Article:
Phantom drovers and ghost cattle were once said to haunt the hills around Moe.
Newspaper clippings from years gone by tell of a ghost truck on the Western Highway at Kaniva.
But with at least five suspected spooks and only 24 permanent living residents, the once booming gold town of Walhalla could have the highest living to undead ratio in Victoria.
"I don't believe in ghosts but I would rather say there were things that can't be explained," local John Aldersea said.
Tales of Walhalla's spooks range from strange noises and apparitions to the inexplicable moving of the hands of a clock.
The ghost of a woman named Emily is said to still visit her dead fiance or husband in the old Walhalla hospital.
Rhoda Spetts has been seen at her family's cottage. Mine tour operator Ralph Richards has heard footsteps in an empty tunnel. "I am absolutely sure that nobody else was there," he said.
"When I go in on my own I shut the gate behind me."
General store owner Rhonda Aquilina, who attributes the strange behaviour of the shop's clocks to a deceased old-timer named Alf, said Walhalla's atmosphere lent itself to spooks.
"We get a feeling sometimes here that if you want to leave yourself open, it will be there," she said. "It's the mist."
While the ghosts of Walhalla are in high density, researcher and Haunted Bookshop owner Drew Sinton said country Victoria was likely to be teeming with ghostly haunts.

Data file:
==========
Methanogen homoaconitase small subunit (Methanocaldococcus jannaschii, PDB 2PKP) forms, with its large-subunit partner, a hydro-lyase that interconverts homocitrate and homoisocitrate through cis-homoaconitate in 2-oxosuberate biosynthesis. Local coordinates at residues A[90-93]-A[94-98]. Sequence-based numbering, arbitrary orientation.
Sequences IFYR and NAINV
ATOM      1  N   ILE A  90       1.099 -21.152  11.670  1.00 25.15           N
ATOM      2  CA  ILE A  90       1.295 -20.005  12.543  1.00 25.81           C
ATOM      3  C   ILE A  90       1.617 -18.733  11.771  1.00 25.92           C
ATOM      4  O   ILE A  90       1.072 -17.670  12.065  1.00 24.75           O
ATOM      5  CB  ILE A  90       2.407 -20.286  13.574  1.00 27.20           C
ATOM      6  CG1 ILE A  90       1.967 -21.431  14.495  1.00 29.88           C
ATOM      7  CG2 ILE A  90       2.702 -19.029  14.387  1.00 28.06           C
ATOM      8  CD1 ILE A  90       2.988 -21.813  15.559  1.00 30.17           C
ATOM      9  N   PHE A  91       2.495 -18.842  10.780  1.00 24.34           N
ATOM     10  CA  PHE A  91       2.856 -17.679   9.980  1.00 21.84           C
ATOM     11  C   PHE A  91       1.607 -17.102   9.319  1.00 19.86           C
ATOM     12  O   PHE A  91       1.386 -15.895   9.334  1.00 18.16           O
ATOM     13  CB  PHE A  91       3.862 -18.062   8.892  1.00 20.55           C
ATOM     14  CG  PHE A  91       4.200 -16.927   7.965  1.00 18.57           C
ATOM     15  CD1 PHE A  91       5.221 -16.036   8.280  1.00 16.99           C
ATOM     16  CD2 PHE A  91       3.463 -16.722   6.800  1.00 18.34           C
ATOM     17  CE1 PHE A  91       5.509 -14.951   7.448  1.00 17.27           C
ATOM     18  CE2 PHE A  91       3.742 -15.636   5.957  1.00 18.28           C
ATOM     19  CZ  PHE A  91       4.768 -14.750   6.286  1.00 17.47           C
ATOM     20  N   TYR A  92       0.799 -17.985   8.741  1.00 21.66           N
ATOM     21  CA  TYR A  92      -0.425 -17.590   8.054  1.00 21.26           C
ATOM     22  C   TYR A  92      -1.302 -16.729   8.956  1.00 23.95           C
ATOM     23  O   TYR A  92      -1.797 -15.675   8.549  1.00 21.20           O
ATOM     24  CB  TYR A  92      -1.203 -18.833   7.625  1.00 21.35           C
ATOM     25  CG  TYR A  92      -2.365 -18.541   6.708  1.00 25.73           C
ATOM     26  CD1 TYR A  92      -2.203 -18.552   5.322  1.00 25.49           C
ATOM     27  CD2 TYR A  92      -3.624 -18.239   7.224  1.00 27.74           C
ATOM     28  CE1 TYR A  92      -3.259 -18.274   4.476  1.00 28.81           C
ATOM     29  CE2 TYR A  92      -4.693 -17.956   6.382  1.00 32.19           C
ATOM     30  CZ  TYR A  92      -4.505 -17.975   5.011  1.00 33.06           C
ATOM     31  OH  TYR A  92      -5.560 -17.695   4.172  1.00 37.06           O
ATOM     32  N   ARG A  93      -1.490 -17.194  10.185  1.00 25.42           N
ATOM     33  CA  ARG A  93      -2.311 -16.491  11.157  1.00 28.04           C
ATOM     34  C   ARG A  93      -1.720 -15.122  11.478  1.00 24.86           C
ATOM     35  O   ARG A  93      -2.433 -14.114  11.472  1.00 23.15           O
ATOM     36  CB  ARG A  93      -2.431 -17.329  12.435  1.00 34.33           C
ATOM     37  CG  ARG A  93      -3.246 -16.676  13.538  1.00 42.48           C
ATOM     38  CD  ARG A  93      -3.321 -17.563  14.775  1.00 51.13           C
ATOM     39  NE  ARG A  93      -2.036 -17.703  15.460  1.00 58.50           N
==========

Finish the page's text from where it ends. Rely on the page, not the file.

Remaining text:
"I would say anywhere you could probably get about 30 places," he said. "It's just once you start researching them you get stories."
Other ghostly towns include Ballarat, where a spirit known as Gloria haunts Her Majesty's Theatre.
The ghost is believed to be of 16-year-old entertainer Caroline Eliza Lewis.
Ghastly Tours operator Geoff Butler said the history of the goldfields also lent itself to superstition.
"The people of the goldfields and the next 50 years or after were a pretty violent lot," he said. "Hotel maids being murdered was a pretty common pastime."
He said while the city may not have any more ghosts than other areas, people were becoming more willing to share their stories.
"It's just simply a case of people are more inclined to talk about it," he said.
"If you ask around I think you could do the same down in Camberwell, Carlton or Fitzroy."